Dressing for civility
Two of the books recently in the top five on the New York Times Best Sellers list were John Dean's Conservatives Without Conscience and Ann Coulter's Godless: The Church of Liberalism. I have not read either, but the titles are reflections of our inflammatory reciprocal monologue that has promoted incivility of human interaction. Conservatives tend to trace the decline of behavior in America to the tie-dyed, bell-bottomed upheaval of the sixties with its drugs, sex, and disrespect for patriotism and religion. The Liberal explanation of the decline is one of ambiguity spanning the last three decades of moral misdirection in politics, religion, the military, and corporate capitalism. I have avoided trying to assign blame. I prefer looking at indicators and trends.
My earliest insight into the ominous change in taste and decorum came within my profession as a men's clothier. Most noticeably in the decade of the eighties, business and religious leadership infused the not-so-revolutionary idea of casual attire, or business casual as it was called at the office. The intention was noble. It was to promote a relaxed, egalitarian relationship between CEO's and corporate underlings.
Churches, using a similar logic, turned away from a dress code of ties and starched pin-point oxford shirts in exact neck size and sleeve length under a dark, conservative suit or navy blazer.
Apparel is only one of many art forms, with music, literature, theater, film, architecture and other creative expressions by which we trace and depict the aesthetic cycles of any culture. In fairness, we in the clothing industry see attention to sartorial detail only as an indicator, not in any way as a cause of behavioral variations.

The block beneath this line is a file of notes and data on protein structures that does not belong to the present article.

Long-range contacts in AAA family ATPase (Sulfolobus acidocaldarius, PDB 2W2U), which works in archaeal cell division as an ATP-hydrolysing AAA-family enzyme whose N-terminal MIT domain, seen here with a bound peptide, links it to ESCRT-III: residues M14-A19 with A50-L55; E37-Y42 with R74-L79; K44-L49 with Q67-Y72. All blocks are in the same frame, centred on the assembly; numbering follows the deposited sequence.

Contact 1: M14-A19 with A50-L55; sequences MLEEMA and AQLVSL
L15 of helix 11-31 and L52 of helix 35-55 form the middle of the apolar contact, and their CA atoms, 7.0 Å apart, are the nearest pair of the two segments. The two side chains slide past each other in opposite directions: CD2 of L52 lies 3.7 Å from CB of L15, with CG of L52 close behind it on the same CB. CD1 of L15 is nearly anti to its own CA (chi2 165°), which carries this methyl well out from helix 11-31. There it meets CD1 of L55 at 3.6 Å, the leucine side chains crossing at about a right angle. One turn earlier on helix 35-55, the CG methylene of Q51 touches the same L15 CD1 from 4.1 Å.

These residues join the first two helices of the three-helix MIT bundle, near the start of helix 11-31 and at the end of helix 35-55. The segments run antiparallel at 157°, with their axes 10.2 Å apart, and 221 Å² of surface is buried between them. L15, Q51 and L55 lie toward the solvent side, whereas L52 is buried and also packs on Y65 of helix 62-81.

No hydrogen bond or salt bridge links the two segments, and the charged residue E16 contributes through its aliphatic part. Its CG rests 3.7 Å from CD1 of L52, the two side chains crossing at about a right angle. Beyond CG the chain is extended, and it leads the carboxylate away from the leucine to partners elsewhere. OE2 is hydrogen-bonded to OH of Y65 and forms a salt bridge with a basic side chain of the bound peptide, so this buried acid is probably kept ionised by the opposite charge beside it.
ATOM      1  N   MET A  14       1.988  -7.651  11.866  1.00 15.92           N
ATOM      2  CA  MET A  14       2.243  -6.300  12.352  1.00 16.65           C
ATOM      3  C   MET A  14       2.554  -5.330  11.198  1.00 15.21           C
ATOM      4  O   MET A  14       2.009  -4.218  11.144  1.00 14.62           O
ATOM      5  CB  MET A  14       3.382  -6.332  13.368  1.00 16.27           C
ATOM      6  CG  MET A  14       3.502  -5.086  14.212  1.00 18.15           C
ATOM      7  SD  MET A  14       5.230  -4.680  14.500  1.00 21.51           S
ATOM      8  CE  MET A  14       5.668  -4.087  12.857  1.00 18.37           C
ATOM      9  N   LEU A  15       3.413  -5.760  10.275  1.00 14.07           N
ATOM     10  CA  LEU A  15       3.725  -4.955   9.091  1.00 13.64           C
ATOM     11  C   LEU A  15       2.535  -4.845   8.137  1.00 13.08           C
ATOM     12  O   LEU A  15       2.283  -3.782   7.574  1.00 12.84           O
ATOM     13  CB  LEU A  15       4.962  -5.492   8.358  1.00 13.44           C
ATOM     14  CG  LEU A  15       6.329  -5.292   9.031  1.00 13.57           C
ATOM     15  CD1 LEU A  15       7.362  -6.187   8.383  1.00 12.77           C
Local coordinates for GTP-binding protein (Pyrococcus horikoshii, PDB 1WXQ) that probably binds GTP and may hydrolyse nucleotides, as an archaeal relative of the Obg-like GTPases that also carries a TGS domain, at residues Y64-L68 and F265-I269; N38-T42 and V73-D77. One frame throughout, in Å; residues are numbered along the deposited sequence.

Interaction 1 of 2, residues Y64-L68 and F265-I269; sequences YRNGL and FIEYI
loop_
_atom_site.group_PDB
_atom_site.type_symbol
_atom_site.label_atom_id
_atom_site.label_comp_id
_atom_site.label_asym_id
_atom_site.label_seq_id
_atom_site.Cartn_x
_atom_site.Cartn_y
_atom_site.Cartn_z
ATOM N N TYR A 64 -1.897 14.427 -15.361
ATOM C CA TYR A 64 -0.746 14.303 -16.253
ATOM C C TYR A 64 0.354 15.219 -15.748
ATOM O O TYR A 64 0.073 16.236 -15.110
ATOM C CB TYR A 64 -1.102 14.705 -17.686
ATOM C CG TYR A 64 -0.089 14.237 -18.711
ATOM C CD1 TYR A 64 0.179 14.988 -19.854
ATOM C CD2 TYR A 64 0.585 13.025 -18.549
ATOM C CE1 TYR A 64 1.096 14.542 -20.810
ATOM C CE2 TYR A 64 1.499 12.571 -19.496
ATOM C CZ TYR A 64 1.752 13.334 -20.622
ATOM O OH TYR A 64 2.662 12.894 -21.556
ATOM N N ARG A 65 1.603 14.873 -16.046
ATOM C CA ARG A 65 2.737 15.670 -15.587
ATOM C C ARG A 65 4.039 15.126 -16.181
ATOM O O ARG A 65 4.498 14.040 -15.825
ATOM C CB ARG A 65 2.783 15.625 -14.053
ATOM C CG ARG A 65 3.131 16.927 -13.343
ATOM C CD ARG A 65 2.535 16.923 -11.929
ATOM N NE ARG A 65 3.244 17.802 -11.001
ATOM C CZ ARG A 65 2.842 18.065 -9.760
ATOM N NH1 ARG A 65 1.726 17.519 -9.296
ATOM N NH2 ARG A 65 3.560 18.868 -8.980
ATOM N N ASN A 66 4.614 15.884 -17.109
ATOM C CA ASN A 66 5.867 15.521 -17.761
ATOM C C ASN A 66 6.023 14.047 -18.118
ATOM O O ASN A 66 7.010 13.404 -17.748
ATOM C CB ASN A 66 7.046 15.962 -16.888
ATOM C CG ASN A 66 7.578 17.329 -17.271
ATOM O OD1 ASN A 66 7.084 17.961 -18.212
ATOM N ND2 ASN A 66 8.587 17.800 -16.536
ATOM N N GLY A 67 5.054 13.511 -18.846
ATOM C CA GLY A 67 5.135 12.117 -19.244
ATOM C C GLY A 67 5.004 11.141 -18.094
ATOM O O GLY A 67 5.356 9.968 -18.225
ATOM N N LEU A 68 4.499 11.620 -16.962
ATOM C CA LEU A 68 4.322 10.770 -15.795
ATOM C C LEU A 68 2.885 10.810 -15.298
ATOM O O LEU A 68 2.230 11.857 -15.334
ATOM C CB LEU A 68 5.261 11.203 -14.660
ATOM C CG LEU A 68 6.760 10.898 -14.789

There are many theories about the correlation of dress and behavior. From a first person perspective, people dress to express one's interpretation of who they are or hope to become. From the external perspective, other people make value judgments about someone else based on their rigid standards of dress. The attitudes of others may be prejudicial or may be a rational deductive conclusion based on observations of behavior that they associate with others in similar uniforms of conformity, defiance, hubris, or benign neglect.
The defining moment for me came from a customer who, in explaining his change in buying habits, told me that (we?) did not have to wear good clothes anymore. I wondered, but didn't ask, if he had to read good books, or eat good food, or watch good television, or drive a good car.
Public opinion in official polls and casual conversation is overwhelming that ethical and moral behavior have declined during whatever period the question designates. Some people believe that a downward movement is the unavoidable descent in the cultural trajectory of any nation, culture, religion, or empire. This conclusion cannot be drawn by making limited judgments based on shorter periods of decades or election cycles. I would not suggest that a three-decade decline in taste and appropriateness of apparel presages the fall of the American Empire.
Should we, like British prep school children, or corporate board rooms, or military units, all wear the same uniform and look and think alike? God and logic forbid. Should we as retailers, corporations, churches, schools, or families establish minimum (or maximum) standards of dress? Does the promotion of Casual Friday or Casual Sunday translate into casual attitudes toward productivity, performance, and behavior?
On the subject of civility, some exciting things are happening in our public schools. Through two or three different programs we are teaching character. Not sectarian dogma, but moral values. We emphasize caring, courage, citizenship, cooperation, fairness, perseverance, respect, responsibility, trustworthiness, and targeted acts of kindness and compassion. On a similar note, one of my grandsons found some pleasure in selecting a blue-stripe tie to be part of game-day dress for his high school hockey team. This may not be a trend that will save democracy, Christianity, or traditional southern gentility, but it may be an indicator of better times.